5PM: Yeah, as an observer I too figured this was all set up as Jordan’s to lose and that Jon Anderson was picked by most to be the one to press him.
Matt Lindland: Well he did last year at the Trials. It should’ve gone to three. But yeah, Jon just didn’t have a good tournament, he just didn’t. Unfortunately, none of the Army guys did. They tend to pull away from what we’re doing in our training. We train with them a lot because we live here in Colorado Springs together. But as we get closer to domestic competitions they like to pull away and prepare separately and that’s fine, that’s their right. But I would’ve loved to have them preparing with us alongside the whole way through as one team. And then we got to go out and compete against each other, but then maybe you’re going to run into one of those Tony Ramos-Dan Dennis situations, but that’s strange. You’ve got to train with the best guys. That’s crazy that Ramos would think that way.
I don’t think people expected RaVaughn (Perkins) and I didn’t expect Saddoris to go down like that. He (Saddoris) was a match away from getting a medal last year in one of his best performances yet. But he’s a humble class act, he told me, “Let me know how I can help RaVaughn, I want to be where you guys need me.”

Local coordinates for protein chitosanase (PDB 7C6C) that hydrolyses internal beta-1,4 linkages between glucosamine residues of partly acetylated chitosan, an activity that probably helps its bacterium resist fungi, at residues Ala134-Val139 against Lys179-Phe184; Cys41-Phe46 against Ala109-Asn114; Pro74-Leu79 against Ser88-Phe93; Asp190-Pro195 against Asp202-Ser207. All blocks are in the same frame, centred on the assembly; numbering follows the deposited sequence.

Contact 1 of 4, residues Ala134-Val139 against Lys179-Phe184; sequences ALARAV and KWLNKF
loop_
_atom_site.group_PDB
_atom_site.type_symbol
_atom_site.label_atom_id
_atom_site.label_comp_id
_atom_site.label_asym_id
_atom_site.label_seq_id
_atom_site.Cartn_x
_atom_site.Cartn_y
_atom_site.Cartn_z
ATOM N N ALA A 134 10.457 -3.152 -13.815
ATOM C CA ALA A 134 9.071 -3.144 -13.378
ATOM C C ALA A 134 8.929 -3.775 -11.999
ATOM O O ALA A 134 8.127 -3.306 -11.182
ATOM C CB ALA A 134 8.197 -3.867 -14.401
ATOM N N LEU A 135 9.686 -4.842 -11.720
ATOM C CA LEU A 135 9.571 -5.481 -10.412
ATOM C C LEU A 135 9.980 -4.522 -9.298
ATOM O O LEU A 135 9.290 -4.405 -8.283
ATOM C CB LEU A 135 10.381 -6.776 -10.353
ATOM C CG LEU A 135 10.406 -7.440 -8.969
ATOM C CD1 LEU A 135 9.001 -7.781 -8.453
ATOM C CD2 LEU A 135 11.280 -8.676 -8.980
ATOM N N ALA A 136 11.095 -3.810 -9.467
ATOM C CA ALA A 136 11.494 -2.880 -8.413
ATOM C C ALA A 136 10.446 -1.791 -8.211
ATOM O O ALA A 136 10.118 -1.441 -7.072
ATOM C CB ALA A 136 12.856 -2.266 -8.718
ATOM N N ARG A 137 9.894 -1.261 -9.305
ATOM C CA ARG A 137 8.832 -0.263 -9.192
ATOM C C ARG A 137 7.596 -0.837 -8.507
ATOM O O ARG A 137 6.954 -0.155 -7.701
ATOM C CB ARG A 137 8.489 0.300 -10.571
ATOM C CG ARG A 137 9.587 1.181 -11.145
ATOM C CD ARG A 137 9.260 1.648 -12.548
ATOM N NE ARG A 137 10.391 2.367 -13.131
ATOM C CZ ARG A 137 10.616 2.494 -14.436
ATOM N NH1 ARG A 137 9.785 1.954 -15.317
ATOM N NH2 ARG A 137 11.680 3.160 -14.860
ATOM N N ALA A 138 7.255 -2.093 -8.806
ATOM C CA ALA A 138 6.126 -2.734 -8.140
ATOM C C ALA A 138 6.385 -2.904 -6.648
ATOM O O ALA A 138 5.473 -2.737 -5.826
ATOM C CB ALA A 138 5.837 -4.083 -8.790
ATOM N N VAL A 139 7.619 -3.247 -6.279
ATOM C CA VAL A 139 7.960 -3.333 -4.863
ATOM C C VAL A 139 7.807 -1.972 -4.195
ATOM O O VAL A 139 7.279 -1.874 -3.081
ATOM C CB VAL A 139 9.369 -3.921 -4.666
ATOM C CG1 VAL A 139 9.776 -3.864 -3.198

5PM: He’s a great kid, tough wrestler and fun to watch. He didn’t have the tournament of his life but I guess that happens. I also felt for Pat Smith, I like his style a lot.
ML: Oh yeah, he’s awesome. He’s come so far in just a short little time since he’s quit folkstyle. You know, he was a third-stringer last year and I was like, “Pat, you don’t need to wrestle folkstyle anymore, you’re not making that lineup. Start focusing on Greco.” And he just couldn’t do it (leave Minnesota), he made a commitment to the team and felt like he needed to see that through.